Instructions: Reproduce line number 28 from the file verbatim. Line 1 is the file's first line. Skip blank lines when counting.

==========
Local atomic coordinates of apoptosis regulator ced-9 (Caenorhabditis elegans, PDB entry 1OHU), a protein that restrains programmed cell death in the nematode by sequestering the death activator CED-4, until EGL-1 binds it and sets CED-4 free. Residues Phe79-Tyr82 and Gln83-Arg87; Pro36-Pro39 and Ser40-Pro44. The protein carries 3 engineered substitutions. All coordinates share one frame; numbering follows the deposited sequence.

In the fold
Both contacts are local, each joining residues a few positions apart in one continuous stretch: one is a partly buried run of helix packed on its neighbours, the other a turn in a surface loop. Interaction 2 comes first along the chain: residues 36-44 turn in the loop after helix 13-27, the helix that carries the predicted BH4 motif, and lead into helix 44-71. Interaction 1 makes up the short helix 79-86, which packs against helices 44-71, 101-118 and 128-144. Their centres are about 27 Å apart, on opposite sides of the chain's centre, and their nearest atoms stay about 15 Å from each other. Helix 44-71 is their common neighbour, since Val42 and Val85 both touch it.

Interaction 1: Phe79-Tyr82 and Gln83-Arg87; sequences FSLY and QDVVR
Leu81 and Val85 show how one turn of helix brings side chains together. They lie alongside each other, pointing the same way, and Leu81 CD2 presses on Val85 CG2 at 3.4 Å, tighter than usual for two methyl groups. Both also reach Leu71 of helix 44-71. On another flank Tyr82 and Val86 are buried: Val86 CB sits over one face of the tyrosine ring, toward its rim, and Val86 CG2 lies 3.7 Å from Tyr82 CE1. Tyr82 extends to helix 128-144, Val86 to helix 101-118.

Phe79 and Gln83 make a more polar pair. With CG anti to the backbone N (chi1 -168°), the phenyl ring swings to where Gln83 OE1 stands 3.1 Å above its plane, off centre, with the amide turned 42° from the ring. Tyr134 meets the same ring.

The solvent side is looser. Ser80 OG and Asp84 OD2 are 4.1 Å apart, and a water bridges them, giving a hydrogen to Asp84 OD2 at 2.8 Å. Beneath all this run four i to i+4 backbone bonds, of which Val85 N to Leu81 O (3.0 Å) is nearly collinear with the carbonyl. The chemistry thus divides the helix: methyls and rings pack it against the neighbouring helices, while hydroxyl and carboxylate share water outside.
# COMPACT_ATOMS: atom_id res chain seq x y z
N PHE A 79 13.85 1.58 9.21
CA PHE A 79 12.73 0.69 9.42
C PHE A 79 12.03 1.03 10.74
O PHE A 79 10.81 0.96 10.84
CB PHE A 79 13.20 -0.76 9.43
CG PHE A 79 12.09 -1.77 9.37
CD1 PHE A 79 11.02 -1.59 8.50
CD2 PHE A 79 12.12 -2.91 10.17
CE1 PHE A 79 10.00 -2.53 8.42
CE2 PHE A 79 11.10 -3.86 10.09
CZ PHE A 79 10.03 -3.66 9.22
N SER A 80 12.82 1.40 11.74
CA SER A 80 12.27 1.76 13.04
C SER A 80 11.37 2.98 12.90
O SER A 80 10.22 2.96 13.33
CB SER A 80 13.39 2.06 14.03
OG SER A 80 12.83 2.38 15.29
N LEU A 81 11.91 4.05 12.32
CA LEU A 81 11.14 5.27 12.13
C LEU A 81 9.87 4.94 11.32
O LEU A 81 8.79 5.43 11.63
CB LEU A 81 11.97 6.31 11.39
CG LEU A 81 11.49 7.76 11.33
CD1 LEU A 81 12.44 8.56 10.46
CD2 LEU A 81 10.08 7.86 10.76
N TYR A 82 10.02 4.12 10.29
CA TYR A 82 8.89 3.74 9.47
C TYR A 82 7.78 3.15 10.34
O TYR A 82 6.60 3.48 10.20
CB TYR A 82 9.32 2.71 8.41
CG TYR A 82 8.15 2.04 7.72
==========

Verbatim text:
C LEU A 81 9.87 4.94 11.32